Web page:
Acclaimed author and chess grandmaster Mihail Marin presents an opening repertoire for Black against the Open Games. This means providing an answer to 1.e4, but not considering the main lines of the Spanish Opening. This includes openings such as the Scotch, the Vienna, the Spanish Exchange Variation, and even the notorious King’s Gambit. Marin uses his renowned writing skills to explain the ideas behind each move, so Beating the Open Games escapes the standard opening book trap of being a boring list of analysis. Marin has based the book mainly on his own repertoire and reveals many original moves and ideas. After studying this book the reader will not only have an excellent repertoire but also a deeper understanding of chess.
Every competitive chess player needs a sound grasp of how to play this opening -- and especially how to meet the most popular lines. The Nimzo-Indian is Black’s most respected answer to 1.d4 and is immensely popular at all levels, from club championship to world championship. In fact, the reputation of the Nimzo is so high that some players prefer simply to avoid it. American International master David Vigorito shows that this negative approach is unnecessary. Challenging the Nimzo-Indian provides White with a complete repertoire based on 4.Qc2. The chess is certainly at a high level, but Vigorito’s logical approach and clear conclusions means that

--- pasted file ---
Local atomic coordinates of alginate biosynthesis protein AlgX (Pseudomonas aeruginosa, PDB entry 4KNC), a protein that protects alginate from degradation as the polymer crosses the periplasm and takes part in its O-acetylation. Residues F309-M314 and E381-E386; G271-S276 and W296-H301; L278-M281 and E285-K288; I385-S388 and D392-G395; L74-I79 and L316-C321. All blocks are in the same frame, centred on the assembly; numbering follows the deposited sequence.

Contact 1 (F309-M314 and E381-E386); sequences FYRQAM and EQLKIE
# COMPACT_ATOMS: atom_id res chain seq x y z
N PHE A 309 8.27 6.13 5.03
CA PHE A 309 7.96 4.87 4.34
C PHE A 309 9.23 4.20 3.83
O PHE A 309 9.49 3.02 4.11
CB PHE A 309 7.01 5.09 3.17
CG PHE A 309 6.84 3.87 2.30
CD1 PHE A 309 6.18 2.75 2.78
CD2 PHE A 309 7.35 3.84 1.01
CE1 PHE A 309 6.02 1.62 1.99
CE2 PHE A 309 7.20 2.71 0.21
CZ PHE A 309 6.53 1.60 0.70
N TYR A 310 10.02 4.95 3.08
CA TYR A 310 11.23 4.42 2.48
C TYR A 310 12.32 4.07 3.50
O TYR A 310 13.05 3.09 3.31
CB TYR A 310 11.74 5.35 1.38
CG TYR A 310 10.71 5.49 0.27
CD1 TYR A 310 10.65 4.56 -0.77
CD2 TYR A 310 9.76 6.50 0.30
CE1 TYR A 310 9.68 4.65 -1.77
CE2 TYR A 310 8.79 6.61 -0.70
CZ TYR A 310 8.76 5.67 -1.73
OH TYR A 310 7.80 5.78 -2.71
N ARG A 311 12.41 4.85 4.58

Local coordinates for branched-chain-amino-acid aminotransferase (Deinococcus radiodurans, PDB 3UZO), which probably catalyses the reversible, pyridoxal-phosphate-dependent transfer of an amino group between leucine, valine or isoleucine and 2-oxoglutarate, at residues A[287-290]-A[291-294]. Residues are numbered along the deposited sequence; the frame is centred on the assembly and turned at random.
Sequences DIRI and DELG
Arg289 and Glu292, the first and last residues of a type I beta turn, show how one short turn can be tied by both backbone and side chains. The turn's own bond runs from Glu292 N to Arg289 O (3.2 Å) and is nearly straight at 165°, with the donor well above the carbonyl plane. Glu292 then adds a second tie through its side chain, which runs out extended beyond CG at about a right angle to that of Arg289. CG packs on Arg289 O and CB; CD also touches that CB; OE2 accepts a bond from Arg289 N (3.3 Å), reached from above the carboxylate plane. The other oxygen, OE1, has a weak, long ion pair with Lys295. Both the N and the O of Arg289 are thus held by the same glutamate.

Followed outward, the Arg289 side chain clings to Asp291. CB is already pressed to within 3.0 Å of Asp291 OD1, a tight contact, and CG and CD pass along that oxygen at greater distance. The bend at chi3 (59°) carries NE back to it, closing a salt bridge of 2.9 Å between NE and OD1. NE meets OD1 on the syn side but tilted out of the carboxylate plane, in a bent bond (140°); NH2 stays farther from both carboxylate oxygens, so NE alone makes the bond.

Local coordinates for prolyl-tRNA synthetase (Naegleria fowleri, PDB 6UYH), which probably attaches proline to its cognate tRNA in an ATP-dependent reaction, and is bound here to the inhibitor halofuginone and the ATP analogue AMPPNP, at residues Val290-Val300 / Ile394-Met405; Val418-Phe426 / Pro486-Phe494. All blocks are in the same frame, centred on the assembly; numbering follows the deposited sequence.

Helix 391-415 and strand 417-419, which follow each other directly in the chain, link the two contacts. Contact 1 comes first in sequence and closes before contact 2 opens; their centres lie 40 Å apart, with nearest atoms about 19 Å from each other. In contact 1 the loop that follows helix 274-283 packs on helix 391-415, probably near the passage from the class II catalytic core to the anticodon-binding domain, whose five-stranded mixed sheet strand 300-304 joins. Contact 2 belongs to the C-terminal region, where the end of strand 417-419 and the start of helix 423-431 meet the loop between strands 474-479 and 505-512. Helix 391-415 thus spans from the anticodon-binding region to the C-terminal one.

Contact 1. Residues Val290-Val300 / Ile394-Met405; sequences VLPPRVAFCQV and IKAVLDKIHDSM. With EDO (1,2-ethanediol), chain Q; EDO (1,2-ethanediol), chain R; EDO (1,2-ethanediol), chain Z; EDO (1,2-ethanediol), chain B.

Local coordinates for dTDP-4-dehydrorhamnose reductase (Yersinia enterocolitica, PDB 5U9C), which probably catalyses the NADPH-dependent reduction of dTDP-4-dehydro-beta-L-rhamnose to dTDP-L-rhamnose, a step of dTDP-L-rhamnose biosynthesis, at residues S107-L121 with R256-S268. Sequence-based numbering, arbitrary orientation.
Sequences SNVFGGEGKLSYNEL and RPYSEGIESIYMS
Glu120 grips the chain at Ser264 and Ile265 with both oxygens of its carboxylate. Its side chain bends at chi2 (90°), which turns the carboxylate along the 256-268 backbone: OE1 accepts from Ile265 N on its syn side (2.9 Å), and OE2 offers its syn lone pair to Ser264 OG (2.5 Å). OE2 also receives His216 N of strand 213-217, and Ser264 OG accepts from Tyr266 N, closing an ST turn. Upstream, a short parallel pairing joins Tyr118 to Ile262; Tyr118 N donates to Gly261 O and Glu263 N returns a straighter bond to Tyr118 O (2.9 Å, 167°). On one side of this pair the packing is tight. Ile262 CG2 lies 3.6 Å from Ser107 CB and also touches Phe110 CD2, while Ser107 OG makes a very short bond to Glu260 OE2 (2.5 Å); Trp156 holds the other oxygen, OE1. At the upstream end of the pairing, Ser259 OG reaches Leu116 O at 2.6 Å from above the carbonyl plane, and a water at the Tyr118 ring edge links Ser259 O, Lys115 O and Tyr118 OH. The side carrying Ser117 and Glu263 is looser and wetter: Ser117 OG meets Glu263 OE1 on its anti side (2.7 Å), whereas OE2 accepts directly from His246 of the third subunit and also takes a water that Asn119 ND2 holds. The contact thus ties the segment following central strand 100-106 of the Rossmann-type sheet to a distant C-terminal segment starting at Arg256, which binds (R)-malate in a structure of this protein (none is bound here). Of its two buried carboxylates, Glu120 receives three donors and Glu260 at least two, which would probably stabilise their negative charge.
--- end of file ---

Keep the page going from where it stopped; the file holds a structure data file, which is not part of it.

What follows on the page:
- readers can easily grasp the concepts
- less-experienced players can play through the high-quality example games that are comprehensively explained
Here is a world-class chess repertoire for Black against 1.e4. As the title suggests, the repertoire is based on the respected Spanish Opening, or the Ruy Lopez, as it is sometimes called. In his previous book, Beating the Open Games, Grandmaster Mihail Marin dealt with White’s options up to 3.Bb5. Now Marin provides all the answers for Black after 4.Ba4. This depth of chess expertise has rarely been published...
Publication Date: 13 June 2007